For more than 60 years, Historic Columbia has been preserving places and sharing complex stories throughout Richland County. From the nation’s only museum dedicated to interpreting the post-Civil War Reconstruction period to one of Columbia’s oldest remaining structures, to creating a hub for horticultural research and preserving the untold stories of the LGBTQ+ community, the Capital City has impactful stories to tell.
In the heart of the Historic House & Garden District you’ll find stories of the Civil Rights Movement, beautiful gardens filled with native plants, and one of only five National Historic Landmarks showcasing the skill of Robert Mills, the architect who designed the Washington Monument.
On Hampton Street you will find the Woodrow Wilson Family Home, which is the nation’s only museum dedicated to interpreting the post-Civil War Reconstruction period. Through panel exhibits, interactive technologies and guided tours, visitors learn all about Columbia’s late 19th-century history.
If you are in search of beautiful gardens filled with native and exotic plants, the capital city’s oldest estate should be your next stop. The Hampton-Preston property features magnolias and live oaks as well as beautiful fountain garden that provides a dynamic setting. If you need a place to stop and take in the views, there are pergolas and a gazebo. After you’ve taken in views, and you’re still wanting more head over to the northwest section of the gardens to the new Boyd Foundation Horticultural Center. At the Center you will find a state-of-the-art greenhouse, which transforms the property into a hub for horticultural research, propagation, interpretation and programming.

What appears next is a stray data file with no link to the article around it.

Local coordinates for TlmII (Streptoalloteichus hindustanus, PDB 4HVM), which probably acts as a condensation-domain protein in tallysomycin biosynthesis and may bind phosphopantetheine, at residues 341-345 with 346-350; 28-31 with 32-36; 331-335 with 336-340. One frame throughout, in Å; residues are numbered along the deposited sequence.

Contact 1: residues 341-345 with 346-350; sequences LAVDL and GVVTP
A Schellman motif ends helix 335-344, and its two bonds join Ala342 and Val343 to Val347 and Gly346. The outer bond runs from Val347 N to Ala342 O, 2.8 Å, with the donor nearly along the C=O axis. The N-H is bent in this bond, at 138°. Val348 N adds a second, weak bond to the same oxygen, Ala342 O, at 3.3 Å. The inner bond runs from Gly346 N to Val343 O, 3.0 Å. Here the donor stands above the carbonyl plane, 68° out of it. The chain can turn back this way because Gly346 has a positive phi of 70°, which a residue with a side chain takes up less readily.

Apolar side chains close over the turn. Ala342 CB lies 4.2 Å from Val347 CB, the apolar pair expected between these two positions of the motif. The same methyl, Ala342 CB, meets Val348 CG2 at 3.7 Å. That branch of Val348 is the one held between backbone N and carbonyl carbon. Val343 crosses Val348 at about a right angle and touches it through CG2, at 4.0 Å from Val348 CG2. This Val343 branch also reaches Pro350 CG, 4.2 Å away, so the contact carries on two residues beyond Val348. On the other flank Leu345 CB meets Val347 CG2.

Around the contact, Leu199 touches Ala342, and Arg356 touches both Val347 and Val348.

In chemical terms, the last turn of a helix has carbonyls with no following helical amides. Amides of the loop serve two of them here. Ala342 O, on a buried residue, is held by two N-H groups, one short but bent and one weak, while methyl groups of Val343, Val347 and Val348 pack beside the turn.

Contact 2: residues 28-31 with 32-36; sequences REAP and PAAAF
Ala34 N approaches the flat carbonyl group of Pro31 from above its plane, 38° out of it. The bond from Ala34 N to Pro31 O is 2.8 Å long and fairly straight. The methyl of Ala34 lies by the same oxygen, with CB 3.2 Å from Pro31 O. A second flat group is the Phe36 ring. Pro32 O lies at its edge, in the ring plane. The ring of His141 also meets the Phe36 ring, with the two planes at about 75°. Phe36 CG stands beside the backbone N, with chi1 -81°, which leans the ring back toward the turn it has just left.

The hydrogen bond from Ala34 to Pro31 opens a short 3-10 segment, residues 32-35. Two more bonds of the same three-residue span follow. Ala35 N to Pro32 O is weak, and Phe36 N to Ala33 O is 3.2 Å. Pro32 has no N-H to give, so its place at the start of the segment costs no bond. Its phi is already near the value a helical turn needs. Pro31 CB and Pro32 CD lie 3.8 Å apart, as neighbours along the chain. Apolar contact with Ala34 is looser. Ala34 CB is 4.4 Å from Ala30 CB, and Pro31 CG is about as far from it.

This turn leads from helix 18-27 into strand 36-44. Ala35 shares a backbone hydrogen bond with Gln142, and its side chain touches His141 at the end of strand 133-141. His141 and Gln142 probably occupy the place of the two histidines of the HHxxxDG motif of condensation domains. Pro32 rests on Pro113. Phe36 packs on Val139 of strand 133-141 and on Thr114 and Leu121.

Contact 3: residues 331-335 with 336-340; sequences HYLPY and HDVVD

The Mann-Simons Site, home to the same entrepreneurial African American family for nearly 130 years, traces the journey of Columbia’s African American community from enslavement through urban renewal. After a decade of research, archeological have uncovered thousands of artifacts, which has led a new permanent exhibit. The new outdoor museum now features five “ghost structures,” that include a grocery store, lunch counter, and residences.
Continuing the African American history of Columbia, the Modjeska Monteith Simkins House honors the woman for whom it was named, one of South Carolina’s greatest human rights advocates. While living in the home, she worked with many local and national civil rights leaders, including Thurgood Marshall, who even stayed in the home. The artifacts and exhibits in the home showcase her career as a public health working and state secretary of the South Carolina NAACP.
Explore these spaces with one of Historic Columbia’s guided tours.